Some have argued that women attract rape to themselves by their indecent dressing exposing their bodies. Swaziland recently banned mini dresses because it’s one of the causes of rape. The attempt to pass a similar law in Nigeria by a Senator a few years ago met with strong resistance. I hold the strong view that rape can never be justified on these flimsy reasons. A look at the nature of cases reported recently show that infants have been raped and women over 70 years have been raped. The Opi Nsukka case of mass rapes of women over 70 years proves that the way a woman dresses is not an excuse to rape. Women with disabilities especially women who are mentally retarded are victims of rape and sexual assault.
A 4 year old girl was raped and her account of the incident to her father shows that serious and drastic action needs to be taken by law enforcement, our social services, parents, etc. to stem this tide. She said to her father: ‘Uncle Onye put his wiwi in my ansarot and urinated on me.” By “urinating”, she meant ejaculating.
Two men were arraigned before the Court for allegedly raping a woman afflicted with Down syndrome in the midnight of July 10, 2010
and the Police Command paraded a 21-year-old for allegedly having carnal knowledge of an 18-year-old deaf and dumb.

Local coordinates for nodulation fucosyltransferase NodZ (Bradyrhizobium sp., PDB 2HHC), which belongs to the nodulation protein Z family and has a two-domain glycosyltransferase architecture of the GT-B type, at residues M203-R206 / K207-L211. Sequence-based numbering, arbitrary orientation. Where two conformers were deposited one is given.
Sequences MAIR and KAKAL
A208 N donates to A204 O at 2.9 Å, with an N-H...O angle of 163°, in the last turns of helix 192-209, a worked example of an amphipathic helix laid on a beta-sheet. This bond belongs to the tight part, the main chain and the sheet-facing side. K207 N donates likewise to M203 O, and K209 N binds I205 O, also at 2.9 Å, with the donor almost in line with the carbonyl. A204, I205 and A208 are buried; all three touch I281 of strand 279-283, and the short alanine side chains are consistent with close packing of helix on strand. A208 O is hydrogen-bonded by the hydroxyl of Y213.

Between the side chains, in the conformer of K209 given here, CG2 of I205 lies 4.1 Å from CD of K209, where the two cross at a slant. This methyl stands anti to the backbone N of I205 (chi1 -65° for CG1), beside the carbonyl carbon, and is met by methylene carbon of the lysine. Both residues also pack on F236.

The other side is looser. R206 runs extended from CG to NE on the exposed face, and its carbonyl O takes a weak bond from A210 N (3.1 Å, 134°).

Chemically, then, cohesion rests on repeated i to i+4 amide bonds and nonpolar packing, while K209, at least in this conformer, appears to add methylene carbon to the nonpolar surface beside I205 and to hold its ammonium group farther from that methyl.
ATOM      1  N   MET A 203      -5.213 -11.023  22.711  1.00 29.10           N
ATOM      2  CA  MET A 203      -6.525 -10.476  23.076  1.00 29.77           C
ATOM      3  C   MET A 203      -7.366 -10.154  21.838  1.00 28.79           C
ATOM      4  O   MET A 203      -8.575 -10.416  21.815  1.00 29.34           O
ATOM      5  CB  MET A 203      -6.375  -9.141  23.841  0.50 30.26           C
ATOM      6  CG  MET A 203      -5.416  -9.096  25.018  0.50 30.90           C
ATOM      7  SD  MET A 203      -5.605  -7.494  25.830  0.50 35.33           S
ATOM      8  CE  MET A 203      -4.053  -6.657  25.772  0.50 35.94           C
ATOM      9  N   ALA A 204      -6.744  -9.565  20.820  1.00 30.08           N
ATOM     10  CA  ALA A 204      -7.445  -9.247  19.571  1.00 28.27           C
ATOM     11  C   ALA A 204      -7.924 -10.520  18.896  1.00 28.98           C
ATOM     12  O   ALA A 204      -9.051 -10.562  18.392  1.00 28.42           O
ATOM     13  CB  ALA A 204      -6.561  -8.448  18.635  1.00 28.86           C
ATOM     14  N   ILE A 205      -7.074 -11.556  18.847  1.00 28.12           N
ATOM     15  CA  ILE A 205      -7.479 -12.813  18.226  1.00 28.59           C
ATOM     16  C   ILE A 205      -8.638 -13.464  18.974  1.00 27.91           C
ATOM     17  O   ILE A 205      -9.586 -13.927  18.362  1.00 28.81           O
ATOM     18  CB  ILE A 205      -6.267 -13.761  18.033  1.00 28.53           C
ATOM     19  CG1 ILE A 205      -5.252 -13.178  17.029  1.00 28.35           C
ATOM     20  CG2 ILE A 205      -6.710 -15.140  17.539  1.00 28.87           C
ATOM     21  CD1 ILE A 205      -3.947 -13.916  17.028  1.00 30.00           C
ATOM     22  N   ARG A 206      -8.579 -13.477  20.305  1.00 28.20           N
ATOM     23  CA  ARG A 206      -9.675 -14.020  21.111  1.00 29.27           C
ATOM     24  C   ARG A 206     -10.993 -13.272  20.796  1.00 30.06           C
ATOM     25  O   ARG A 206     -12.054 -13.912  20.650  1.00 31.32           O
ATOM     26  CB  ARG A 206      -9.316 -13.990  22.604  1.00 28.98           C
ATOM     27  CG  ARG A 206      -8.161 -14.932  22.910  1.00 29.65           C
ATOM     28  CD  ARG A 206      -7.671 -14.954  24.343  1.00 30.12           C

What is of great concern too is that very young boys are more and more getting involved in this dastardly act. A 16-year-old boy defiled a nine-year-old schoolgirl, who was on her way home from school in company of her friends. The doctor’s report indicated that the victim suffered some lacerations on her private part and her hymen was broken.
A 63-year-old man, attempted to defile a two year old girl in his room.
The suspect, who is old enough to be the victim’s great-grandfather, allegedly lured her into his room, stripped her and was struggling to penetrate into her before he was caught. This could not have been because of what she was wearing.
A 15-year-old girl was allegedly raped and impregnated by the 40-year-old welder who is supposed to be a family friend. Her story was published in the Punch Newspapers along with her photograph. He held her tightly, covered her mouth with clothes and tied her with ropes before violently raping her. According to her, because she had not had sex before, she had bruises and blood covered her private part.
In another gang rape development, a 13-year-old girl, a Junior Secondary School student was reportedly invited into one of the suspects’ apartment. While there, the owner of the apartment a married man with five children, whose family was away, had carnal knowledge of her, alongside his two friends. She was, thereafter, instructed not to tell anyone and also threatened to kill her if she did. She was later confirmed pregnant, at 13 years!
A more pathetic case is that of 18 year old Esegi, who was gang-raped to death in a shop in 2012 in Yenagoa. The report said that she was violently tortured and raped to death by unknown persons in broad daylight. Another lady believed to be in her early twenties was raped to an unconscious state by four men in Warri, Delta State. It is not yet clear whether she survived tit or not.